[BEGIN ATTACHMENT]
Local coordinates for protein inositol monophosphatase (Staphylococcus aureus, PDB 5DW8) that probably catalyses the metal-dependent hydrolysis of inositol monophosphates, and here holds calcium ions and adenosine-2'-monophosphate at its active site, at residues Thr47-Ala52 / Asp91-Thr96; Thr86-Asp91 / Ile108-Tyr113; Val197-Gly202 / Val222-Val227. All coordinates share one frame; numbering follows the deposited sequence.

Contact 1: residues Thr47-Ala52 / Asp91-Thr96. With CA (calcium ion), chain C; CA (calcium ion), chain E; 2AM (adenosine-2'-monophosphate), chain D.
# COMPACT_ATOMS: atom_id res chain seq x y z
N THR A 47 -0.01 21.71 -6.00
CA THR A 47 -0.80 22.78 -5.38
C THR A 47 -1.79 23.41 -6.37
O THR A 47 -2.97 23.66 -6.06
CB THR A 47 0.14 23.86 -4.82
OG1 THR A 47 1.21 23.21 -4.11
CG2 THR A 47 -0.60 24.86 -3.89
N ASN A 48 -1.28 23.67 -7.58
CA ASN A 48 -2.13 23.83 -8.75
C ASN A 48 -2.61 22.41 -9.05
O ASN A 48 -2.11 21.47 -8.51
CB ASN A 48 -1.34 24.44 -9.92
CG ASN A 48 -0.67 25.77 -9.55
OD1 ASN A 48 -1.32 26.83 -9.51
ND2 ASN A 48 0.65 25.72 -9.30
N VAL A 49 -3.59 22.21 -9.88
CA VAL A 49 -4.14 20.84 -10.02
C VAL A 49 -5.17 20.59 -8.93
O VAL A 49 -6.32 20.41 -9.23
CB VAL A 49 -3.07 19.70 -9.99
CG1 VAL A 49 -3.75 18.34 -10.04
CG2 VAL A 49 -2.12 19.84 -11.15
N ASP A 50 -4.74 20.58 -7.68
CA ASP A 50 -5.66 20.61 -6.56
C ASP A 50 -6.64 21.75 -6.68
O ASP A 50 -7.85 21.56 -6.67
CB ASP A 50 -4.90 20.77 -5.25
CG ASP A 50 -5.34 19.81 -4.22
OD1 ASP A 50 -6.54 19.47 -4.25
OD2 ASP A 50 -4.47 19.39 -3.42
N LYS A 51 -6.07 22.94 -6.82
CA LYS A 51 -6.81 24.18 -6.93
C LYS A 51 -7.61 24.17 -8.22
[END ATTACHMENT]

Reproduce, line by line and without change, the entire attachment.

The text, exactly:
Local coordinates for protein inositol monophosphatase (Staphylococcus aureus, PDB 5DW8) that probably catalyses the metal-dependent hydrolysis of inositol monophosphates, and here holds calcium ions and adenosine-2'-monophosphate at its active site, at residues Thr47-Ala52 / Asp91-Thr96; Thr86-Asp91 / Ile108-Tyr113; Val197-Gly202 / Val222-Val227. All coordinates share one frame; numbering follows the deposited sequence.

Contact 1: residues Thr47-Ala52 / Asp91-Thr96. With CA (calcium ion), chain C; CA (calcium ion), chain E; 2AM (adenosine-2'-monophosphate), chain D.
# COMPACT_ATOMS: atom_id res chain seq x y z
N THR A 47 -0.01 21.71 -6.00
CA THR A 47 -0.80 22.78 -5.38
C THR A 47 -1.79 23.41 -6.37
O THR A 47 -2.97 23.66 -6.06
CB THR A 47 0.14 23.86 -4.82
OG1 THR A 47 1.21 23.21 -4.11
CG2 THR A 47 -0.60 24.86 -3.89
N ASN A 48 -1.28 23.67 -7.58
CA ASN A 48 -2.13 23.83 -8.75
C ASN A 48 -2.61 22.41 -9.05
O ASN A 48 -2.11 21.47 -8.51
CB ASN A 48 -1.34 24.44 -9.92
CG ASN A 48 -0.67 25.77 -9.55
OD1 ASN A 48 -1.32 26.83 -9.51
ND2 ASN A 48 0.65 25.72 -9.30
N VAL A 49 -3.59 22.21 -9.88
CA VAL A 49 -4.14 20.84 -10.02
C VAL A 49 -5.17 20.59 -8.93
O VAL A 49 -6.32 20.41 -9.23
CB VAL A 49 -3.07 19.70 -9.99
CG1 VAL A 49 -3.75 18.34 -10.04
CG2 VAL A 49 -2.12 19.84 -11.15
N ASP A 50 -4.74 20.58 -7.68
CA ASP A 50 -5.66 20.61 -6.56
C ASP A 50 -6.64 21.75 -6.68
O ASP A 50 -7.85 21.56 -6.67
CB ASP A 50 -4.90 20.77 -5.25
CG ASP A 50 -5.34 19.81 -4.22
OD1 ASP A 50 -6.54 19.47 -4.25
OD2 ASP A 50 -4.47 19.39 -3.42
N LYS A 51 -6.07 22.94 -6.82
CA LYS A 51 -6.81 24.18 -6.93
C LYS A 51 -7.61 24.17 -8.22